Neurons and Nerves
Neurons are cells that form the core of nervous systems because they have the ability to receive and transmit signals. Neurons have a unique elongated shape and consist of three main parts:
Nerve cell body: The rounded part of the neuron. It contains typical eukaryotic cell components like the nucleus, organelles, and the endomembrane system.
Dendrites: Tiny projections that branch off the nerve cell body at the neuron’s receiving end. The dendrites act like tiny antennae that pick up signals from other cells.
Axon: A long, thin fiber that extends off the nerve cell body and branches at its tips to end in synaptic terminals that are marked by swellings called synaptic knobs. Just like some copper wire has plastic insulation, many axons are insulated by a fatty myelin sheath, which is formed by cells called Schwann cells.
Between the Schwann cells are small gaps in insulation called nodes of Ranvier. Nerve signals travel rapidly along the axons of myelinated nerves because the electrical signals hop along the axon from gap to gap, rather than having to flow along the whole axon. Scientists call this type of nerve conduction saltatory conduction.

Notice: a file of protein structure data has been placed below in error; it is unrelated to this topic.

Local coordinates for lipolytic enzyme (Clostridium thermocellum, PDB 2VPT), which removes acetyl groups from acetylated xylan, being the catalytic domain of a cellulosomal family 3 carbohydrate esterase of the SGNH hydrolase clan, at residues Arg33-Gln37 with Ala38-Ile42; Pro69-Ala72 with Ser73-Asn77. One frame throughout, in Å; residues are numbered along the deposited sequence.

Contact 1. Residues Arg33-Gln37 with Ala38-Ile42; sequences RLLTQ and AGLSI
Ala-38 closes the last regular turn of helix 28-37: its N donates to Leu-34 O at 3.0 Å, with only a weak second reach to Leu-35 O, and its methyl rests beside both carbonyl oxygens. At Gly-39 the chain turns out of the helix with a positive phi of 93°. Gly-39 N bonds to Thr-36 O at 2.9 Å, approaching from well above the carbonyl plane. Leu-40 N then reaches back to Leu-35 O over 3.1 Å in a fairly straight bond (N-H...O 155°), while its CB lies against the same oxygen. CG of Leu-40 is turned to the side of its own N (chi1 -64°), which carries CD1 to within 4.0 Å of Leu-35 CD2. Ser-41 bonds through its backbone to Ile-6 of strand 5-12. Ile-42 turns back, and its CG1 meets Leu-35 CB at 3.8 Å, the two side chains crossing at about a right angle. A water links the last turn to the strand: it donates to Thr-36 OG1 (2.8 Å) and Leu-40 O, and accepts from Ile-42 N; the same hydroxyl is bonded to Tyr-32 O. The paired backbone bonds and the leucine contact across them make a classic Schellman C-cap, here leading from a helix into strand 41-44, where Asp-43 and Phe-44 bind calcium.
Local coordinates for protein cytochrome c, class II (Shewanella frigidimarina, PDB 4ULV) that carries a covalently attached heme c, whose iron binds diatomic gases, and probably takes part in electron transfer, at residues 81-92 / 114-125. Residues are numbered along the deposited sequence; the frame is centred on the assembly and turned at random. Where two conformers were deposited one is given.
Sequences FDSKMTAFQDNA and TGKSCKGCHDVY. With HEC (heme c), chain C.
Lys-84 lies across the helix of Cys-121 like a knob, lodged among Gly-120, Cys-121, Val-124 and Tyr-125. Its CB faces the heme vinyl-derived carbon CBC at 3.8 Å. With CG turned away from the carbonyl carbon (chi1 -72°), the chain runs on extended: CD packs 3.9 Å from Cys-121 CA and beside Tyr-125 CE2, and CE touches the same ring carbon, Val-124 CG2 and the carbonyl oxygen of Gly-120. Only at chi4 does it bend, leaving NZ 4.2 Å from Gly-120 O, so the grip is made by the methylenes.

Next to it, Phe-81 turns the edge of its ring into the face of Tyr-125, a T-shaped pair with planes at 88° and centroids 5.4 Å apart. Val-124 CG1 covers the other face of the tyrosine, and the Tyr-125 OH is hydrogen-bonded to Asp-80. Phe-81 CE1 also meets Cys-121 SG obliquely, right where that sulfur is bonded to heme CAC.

Nerve impulses enter a neuron through the dendrites. They then travel down the dendrite’s branches to the nerve cell body before being carried along the axon. When the impulses reach the synaptic terminal, the neuron releases neurotransmitters from its synaptic terminals.
The neurotransmitters cross a small gap called a synapse to travel to the next neuron’s dendrites. Impulses continue to be carried in this fashion until they reach their final destination.
The three major functions of a nervous system are to collect, interpret, and respond to signals. Different types of neurons carry out each of these functions.
Sensory neurons, also called afferent neurons, collect sensory information from sense organs and bring it to the CNS. Sensory neurons also receive internally generated impulses regarding adjustments that are necessary for the maintenance of homeostasis.
Interneurons within the CNS integrate the sensory information and send out responding signals. Interneurons, also called connector neurons or association neurons, “read” impulses received from sensory neurons. When an interneuron receives an impulse from a sensory neuron, the interneuron determines what (if any) response to generate. If a response is required, the interneuron passes the impulse on to motor neurons.
Motor neurons, also called efferent neurons, carry the responding signals from the CNS to the cells that are to carry out the response. Motor neurons stimulate effector cells that generate reactions.
Sometimes the nervous system can work without the brain, as in a reflex arc. A reflex arc gives sensory nerves direct access to motor nerves so information can be transmitted immediately.